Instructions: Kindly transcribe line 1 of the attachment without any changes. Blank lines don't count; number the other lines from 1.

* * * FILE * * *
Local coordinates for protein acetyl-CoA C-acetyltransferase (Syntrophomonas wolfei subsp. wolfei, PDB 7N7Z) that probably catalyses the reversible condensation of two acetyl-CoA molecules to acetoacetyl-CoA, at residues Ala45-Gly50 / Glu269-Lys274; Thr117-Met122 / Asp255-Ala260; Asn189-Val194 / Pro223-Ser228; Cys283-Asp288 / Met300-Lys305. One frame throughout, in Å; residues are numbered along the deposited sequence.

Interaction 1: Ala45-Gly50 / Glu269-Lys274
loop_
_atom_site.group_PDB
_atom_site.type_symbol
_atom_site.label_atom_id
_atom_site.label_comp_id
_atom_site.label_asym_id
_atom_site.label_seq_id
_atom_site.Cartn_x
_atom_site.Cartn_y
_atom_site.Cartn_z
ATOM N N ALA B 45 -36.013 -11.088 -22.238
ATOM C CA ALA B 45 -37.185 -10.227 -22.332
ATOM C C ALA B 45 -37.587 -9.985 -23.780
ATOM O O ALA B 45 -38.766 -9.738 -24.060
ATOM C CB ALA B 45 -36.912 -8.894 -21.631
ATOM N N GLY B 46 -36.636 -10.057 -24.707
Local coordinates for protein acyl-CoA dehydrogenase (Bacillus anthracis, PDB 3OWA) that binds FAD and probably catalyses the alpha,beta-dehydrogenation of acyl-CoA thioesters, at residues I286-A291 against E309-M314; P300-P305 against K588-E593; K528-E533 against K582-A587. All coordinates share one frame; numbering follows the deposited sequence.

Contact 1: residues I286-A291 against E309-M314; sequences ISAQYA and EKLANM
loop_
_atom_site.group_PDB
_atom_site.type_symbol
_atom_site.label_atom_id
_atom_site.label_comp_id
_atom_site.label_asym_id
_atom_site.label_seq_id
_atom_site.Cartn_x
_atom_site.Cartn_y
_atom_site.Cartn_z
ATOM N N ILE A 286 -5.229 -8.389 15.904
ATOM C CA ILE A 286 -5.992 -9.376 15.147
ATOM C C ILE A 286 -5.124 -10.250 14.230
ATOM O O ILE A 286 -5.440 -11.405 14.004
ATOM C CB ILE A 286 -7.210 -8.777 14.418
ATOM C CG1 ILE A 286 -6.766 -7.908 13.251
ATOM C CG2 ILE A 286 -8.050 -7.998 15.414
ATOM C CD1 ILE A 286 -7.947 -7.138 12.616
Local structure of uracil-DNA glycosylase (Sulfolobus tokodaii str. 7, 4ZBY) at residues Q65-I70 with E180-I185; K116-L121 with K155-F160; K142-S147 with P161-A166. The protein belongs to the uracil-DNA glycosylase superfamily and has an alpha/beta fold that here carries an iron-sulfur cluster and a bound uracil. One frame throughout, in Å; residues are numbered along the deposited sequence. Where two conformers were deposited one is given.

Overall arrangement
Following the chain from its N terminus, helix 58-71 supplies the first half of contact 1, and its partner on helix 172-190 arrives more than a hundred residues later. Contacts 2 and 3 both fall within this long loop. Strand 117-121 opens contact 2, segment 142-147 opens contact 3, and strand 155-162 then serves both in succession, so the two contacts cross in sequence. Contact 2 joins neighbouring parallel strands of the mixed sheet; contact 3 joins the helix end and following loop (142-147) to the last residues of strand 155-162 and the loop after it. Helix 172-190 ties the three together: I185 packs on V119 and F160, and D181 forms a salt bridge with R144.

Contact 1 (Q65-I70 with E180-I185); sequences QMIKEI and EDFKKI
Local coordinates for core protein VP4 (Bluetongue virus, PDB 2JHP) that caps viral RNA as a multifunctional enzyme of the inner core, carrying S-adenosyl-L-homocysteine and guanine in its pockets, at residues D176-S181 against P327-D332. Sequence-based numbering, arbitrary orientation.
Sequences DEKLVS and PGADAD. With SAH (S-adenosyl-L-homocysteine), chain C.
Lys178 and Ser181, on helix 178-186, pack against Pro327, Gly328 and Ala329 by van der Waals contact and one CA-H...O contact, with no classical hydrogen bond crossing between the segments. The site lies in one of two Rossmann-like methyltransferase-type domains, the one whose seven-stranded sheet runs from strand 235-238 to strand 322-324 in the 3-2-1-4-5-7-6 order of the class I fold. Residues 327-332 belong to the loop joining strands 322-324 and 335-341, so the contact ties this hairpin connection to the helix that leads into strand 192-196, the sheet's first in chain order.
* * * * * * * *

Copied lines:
Local coordinates for protein acetyl-CoA C-acetyltransferase (Syntrophomonas wolfei subsp. wolfei, PDB 7N7Z) that probably catalyses the reversible condensation of two acetyl-CoA molecules to acetoacetyl-CoA, at residues Ala45-Gly50 / Glu269-Lys274; Thr117-Met122 / Asp255-Ala260; Asn189-Val194 / Pro223-Ser228; Cys283-Asp288 / Met300-Lys305. One frame throughout, in Å; residues are numbered along the deposited sequence.